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Vt. Compost Law Seen Helping Poor

Sunday, August 09, 2015
Could Vermont’s new recycling law help feed the poor?

All signs point to yes, according to charitable organizations that work to channel large amounts of food from producers and retailers into the homes of those in need.

“For 2016, we are predicting that our food will increase by 60 percent over 2015, in large part due to Act 48,” Vermont’s universal recycling law, according to Alex Bornstein, the chief operations officer of the Vermont Foodbank.

Bornstein projected that the food bank will see an additional 1.5 million pounds of food donated by Vermont’s largest retailers in 2016, bringing the annual total up to 4 million pounds.

Under the law, compostable materials, including food, are being phased out of the waste stream in an effort to conserve landfill space and help the environment by reducing the amount of methane gas released into the atmosphere. On July 1, some grocery retailers, large restaurants and other companies that produce more than a ton of compostable waste a week faced a new requirement to take that material to a composting facility, as long as one exists within 20 miles. A state list includes only one such facility in the Upper Valley, a small operation in Corinth called Cookeville Compost.

Since that deadline passed, Bornstein said, the food bank has seen an immediate surge in donations — 24 percent more food was donated from retailers last month than in July 2014.

Successfully diverting organic materials from the waste stream is one of the biggest challenges the new law poses.

According to a 2013 Waste Composition Study paid for by the state, 28 percent of residential waste, and 18 percent of industrial, commercial and institutional waste, is made up of organic materials, even after recycling and composting diversions were factored in.

Because of this, the state-commissioned Vermont Materials Management Plan charges the Agency of Natural Resources with spreading awareness about food rescue options.

Bryn Oakleaf, an environmental analyst with the Agency of Natural Resources, said staffers tasked with overseeing the implementation of the law are busy educating the larger companies along the food chain about how to best manage organic waste according to a hierarchy of best use.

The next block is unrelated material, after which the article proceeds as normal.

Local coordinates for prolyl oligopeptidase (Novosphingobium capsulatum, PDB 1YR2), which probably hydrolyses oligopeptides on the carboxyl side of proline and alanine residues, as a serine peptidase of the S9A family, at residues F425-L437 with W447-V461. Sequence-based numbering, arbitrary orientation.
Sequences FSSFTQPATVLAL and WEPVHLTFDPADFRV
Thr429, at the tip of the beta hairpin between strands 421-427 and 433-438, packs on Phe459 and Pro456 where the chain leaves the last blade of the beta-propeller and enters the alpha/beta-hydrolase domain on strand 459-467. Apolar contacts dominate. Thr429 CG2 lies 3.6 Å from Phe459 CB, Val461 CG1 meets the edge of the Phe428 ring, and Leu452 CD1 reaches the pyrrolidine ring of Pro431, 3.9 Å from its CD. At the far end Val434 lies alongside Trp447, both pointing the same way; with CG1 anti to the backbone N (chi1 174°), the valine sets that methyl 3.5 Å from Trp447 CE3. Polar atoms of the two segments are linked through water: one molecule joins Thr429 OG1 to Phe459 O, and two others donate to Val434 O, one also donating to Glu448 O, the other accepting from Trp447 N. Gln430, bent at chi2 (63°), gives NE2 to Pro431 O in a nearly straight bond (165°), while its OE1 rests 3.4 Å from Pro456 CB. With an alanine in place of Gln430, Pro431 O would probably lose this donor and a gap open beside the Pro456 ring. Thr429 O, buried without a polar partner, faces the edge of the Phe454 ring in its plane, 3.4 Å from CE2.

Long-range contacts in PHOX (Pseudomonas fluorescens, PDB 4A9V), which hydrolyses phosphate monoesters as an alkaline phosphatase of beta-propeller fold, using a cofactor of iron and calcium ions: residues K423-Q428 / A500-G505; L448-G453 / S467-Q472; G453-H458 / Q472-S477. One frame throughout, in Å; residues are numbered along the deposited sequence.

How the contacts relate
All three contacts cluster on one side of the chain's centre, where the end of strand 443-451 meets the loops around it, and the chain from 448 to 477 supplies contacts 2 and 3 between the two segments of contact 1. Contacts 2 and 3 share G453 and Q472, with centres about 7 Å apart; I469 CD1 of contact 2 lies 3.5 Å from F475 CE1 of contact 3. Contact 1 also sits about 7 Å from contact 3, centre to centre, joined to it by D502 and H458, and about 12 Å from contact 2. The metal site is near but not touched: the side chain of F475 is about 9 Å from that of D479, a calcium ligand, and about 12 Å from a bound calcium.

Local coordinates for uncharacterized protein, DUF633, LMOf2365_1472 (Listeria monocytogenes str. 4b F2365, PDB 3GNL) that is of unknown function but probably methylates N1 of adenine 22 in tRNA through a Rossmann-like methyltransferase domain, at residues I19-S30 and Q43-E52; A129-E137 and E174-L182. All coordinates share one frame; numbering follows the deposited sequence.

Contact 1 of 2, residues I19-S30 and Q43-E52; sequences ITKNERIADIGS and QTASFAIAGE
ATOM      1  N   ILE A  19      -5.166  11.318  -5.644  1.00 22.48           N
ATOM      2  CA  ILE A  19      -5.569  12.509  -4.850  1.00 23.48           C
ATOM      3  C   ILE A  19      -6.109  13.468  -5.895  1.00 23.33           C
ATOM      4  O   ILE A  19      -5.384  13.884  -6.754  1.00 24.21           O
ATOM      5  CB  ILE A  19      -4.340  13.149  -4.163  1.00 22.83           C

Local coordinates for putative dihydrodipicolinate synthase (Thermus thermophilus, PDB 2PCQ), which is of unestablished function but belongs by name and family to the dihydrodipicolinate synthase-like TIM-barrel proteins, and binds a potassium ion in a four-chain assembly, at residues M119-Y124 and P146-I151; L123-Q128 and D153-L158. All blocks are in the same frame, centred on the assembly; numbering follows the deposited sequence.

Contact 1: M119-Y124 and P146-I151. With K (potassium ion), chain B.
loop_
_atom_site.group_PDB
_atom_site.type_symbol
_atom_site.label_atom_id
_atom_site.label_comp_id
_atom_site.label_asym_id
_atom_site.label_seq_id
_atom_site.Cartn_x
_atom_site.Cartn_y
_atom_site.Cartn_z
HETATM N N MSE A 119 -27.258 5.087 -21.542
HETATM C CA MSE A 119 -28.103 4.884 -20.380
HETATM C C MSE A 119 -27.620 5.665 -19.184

“Not wasting it at all is best,” Oakleaf said. “Secondary is feeding food to people that need it and that can use it.”

Food unfit for human consumption is directed for use as animal feed, composting and energy production through the use of anaerobic digesters.

“There’s a significant portion of food that gets to our retailers and distributors that doesn’t end up getting purchased by their sell-by dates,” she said. “We’re seeing more and more of those items going to donation.”

Over the next few years, Act 148 imposes increasingly severe restrictions on food waste, culminating with a complete landfill ban in 2020.

Oakleaf said distinguishing the impact of the law from factors affecting donated food can be tricky, but she anticipates the law will also help by building up a better infrastructure of charitable organizations that can handle perishable food, and a greater awareness of their services.

And gleaning organizations such as Lebanon’s Willing Hands are scrambling to create an infrastructure that can safely and quickly get food from producers to clients, according to Gabe Zoerheide, executive director.

Managing a food rescue operation is a question of logistics, Zoerheide said.

The organization owns a refrigeration truck that is on the road 360 days of the year, visiting farms, local co-ops and Upper Valley Produce two or three times a day and dropping off vegetables, dairy products, meat and other food items to 54 locations, such as food pantries and senior centers, each week.